Accountability in a system is most efficient as a non-personal function. By taking the personal out of Accountability, we expedite fixes to issues in real time, as they arise. If we remedy the flow of process based on non-personal feedback, people are more likely to feel safe expressing themselves, which increases transparency and provides opportunity for leadership.

Here is an example of Accountability in social permaculture, using the group decision-making process of dynamic governance. A person regularly arrives late for meetings. We can’t possibly know what the reasons are for this behavior, and we can make the choice to be kind. Asking them if changing the meeting schedule or location would be of value to them brings awareness of the issue to the group without blame. It also provides the person with an opportunity to be personally accountable to the group in a way that serves their personal or professional needs.

To further eliminate blame and shame, a community can provide time for personal Accountability by scheduling time to address issues relevant to the successful functioning of the group. Providing neutral, safe space for Accountability builds mutual trust and confidence, as well as a feeling of safety.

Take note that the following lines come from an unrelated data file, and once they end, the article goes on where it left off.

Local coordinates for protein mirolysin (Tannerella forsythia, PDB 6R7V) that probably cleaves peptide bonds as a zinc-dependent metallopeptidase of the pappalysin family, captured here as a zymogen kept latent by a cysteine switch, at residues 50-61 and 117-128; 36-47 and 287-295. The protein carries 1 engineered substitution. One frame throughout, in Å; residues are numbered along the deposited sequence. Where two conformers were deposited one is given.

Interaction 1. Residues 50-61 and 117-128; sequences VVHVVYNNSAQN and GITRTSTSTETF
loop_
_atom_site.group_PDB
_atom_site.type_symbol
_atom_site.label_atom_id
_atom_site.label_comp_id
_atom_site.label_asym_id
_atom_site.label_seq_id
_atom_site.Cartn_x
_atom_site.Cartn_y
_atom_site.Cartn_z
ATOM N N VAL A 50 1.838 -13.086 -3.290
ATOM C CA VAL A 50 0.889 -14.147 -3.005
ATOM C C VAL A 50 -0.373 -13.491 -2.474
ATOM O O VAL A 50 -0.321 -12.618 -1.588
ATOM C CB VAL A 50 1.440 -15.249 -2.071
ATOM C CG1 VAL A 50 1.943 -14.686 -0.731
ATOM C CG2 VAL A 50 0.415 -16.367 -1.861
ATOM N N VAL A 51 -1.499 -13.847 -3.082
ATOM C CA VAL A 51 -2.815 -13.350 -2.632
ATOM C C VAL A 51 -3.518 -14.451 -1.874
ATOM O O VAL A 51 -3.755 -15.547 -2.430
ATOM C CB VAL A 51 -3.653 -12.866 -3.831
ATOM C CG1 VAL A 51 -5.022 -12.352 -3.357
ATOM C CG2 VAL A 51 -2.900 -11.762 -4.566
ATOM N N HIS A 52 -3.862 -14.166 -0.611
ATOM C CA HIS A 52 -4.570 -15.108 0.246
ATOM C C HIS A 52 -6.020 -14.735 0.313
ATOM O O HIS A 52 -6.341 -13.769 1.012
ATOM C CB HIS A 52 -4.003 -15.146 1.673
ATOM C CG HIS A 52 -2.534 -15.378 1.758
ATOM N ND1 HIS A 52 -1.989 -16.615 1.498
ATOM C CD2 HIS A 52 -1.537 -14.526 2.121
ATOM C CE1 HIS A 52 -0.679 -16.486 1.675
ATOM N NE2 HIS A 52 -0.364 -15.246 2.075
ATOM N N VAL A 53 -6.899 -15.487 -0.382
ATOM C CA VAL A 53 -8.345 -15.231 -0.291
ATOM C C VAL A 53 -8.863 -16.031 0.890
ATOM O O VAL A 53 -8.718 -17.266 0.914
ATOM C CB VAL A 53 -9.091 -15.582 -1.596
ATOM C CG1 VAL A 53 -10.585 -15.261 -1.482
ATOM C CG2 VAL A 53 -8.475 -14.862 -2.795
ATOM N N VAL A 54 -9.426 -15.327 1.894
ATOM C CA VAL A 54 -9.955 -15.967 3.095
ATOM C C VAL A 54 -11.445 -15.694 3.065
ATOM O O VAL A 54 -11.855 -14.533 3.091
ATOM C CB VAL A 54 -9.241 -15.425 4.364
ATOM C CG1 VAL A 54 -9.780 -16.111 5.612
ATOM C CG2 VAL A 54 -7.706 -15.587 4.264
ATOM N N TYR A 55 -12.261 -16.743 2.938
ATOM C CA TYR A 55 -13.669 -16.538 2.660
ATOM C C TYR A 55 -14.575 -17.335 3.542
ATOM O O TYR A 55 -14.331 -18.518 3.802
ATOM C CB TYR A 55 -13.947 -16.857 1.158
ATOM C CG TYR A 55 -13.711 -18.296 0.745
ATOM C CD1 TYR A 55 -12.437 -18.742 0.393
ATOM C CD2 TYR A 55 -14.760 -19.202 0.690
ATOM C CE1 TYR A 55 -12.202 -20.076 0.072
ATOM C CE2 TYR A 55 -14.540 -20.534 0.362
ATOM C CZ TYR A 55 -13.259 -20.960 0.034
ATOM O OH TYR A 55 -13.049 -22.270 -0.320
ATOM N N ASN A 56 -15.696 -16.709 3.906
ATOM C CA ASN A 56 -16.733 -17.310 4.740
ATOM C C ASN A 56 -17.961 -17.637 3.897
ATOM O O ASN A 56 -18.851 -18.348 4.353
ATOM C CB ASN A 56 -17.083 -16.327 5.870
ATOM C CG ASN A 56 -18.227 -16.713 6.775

Municipalities have many opportunities to include Accountability in their relationships with consultants and developers. Developing systems for review and feedback which provides specific information to all parties on a regular basis can be included in contracts up front. As in all things permaculture, when you invest the time up front to understand the existing conditions, you learn what can be changed or leveraged in the system to create the most benefits. Work done in the beginning reduces the time and cost of most projects, and increases efficiency.